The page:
Health and Science

17M women could lose breast cancer screening guarantee


Obamacare might mean a lot fewer tests for breast cancer for a lot of women—17 million less, one study suggests.

A controversial new recommendation says women in their 40s at average risk for breast cancer might not need to get an annual mammogram. The guidance is based on a belief that mammograms can lead to overdiagnosis and treatment that, on balance, is worse than waiting until women are older to begin more routine screenings.

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This recommendation may ultimately result in 17 million insured women losing guaranteed screenings without out-of-pocket payments, according to a new analysis by Avalere Health released Wednesday.

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The recommendation made April 20 by the U.S. Preventive Services Task Force, if adopted after a public comment period, would give a "C" rating to mammograms for women age 40 to 49 years old.

Only preventive procedures rated "A" or "B" by that task force are required to be covered by insurers at no extra, out-of-pocket cost to a patient under the Affordable Care Act. The comment period on the recommendations ends May 18.

The USPSTF's recommendations contradict those of the American Cancer Society, which recommends that every woman age 40 and over get a mammogram every year. Such screening is currently provided at no out-of-pocket cost for most insured women.

"The USPSTF is working to balance the lifesaving benefits of breast cancer screening against the potential risks for overdiagnosis and unnecessary treatment for lower-risk women," said Caroline Pearson, senior vice president at Avalere Health. "By linking the ACA rules to USPSTF decisions, coverage for preventive services will continue to evolve as new research and evidence becomes available."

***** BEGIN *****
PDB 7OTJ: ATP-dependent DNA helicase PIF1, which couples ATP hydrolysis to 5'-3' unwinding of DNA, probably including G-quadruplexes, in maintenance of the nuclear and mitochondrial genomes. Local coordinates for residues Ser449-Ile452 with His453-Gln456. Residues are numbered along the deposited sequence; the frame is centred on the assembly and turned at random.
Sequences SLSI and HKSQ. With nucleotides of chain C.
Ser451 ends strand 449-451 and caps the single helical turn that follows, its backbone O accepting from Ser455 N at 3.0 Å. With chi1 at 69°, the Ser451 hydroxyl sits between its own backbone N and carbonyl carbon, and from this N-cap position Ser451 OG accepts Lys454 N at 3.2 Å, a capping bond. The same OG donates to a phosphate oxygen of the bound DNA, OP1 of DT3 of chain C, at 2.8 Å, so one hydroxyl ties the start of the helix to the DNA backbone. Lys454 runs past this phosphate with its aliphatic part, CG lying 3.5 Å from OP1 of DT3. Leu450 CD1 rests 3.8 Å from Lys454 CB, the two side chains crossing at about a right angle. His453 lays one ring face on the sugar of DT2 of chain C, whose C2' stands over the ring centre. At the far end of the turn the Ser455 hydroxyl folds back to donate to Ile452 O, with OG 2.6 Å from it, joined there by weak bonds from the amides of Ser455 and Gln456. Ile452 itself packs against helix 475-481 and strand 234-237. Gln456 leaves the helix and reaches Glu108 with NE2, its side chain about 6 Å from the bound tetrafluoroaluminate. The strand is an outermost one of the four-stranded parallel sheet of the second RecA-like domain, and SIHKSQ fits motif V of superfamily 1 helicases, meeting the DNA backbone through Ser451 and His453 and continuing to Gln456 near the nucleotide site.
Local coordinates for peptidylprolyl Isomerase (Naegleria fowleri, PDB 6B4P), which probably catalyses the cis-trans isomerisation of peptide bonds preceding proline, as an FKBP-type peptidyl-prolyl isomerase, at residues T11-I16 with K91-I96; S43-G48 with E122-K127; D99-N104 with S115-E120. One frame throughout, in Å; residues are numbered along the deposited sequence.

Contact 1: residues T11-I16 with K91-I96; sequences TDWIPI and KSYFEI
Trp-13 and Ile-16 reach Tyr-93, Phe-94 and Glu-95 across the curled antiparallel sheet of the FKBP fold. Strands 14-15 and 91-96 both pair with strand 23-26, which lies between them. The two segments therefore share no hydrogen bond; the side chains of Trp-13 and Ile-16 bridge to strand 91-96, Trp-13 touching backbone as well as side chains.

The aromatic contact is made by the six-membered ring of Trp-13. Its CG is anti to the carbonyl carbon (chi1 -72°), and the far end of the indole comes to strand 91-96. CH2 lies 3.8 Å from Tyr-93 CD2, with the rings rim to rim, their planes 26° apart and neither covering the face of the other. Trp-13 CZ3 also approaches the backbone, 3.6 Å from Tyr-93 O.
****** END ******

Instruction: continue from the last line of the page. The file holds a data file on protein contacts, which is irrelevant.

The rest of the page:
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Avalere found that most of the women in their 40s who would lose guaranteed coverage of mammograms without cost sharing would be those with employer-provided health insurance: 13.4 million women.

In its draft recommendation, the USPSTF said, "The decision to start screening mammograms ... should be an individual one," and that for women at average risk of breast cancer most of the benefits of mammography come from biennial screening from age 50 to 74.

"Women who place a higher value on the potential benefit than the potential harm may choose to begin biennial screening between the ages of 40 and 49 years," the draft recommendation said.

"All women undergoing regular screening mammography are at risk for the diagnosis and treatment of noninvasive and invasive breast cancer that would otherwise not have become a threat to her health, or even apparent, during her lifetime (known as 'overdiagnosis'). This risk is predicted to be increased when beginning regular mammography before age of 50 years," the recommendation said.

It also said that women with a parent, sibling or child with breast cancer "may benefit more than average-risk women from beginning screening from the ages of 40 and 49."

The USPSTF also recommended that women between the age of 50 and 74 get mammograms only once every two years, giving that frequency a "B" rating.

The task force's recommendations echo its November 2009 recommendation, which also gave a "C" grade to mammograms for women in their 40s.

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Because of controversy over that recommendation, Congress inserted a workaround in the ACA, which effectively maintained the "B" rating for that age group that predated 2009, and therefore forced insurers to cover annual mammograms without any out-of-pocket copayment or deductible from patients.

A group of more than 60 members of Congress, including two breast cancer survivors, have asked the Obama administration to disregard the new recommendations.

"Years of science and medicine have shown that appropriate screening can lead to early detection and save lives," said a letter from some senators to Health and Human Services Secretary Sylvia Burwell, according to The Hill.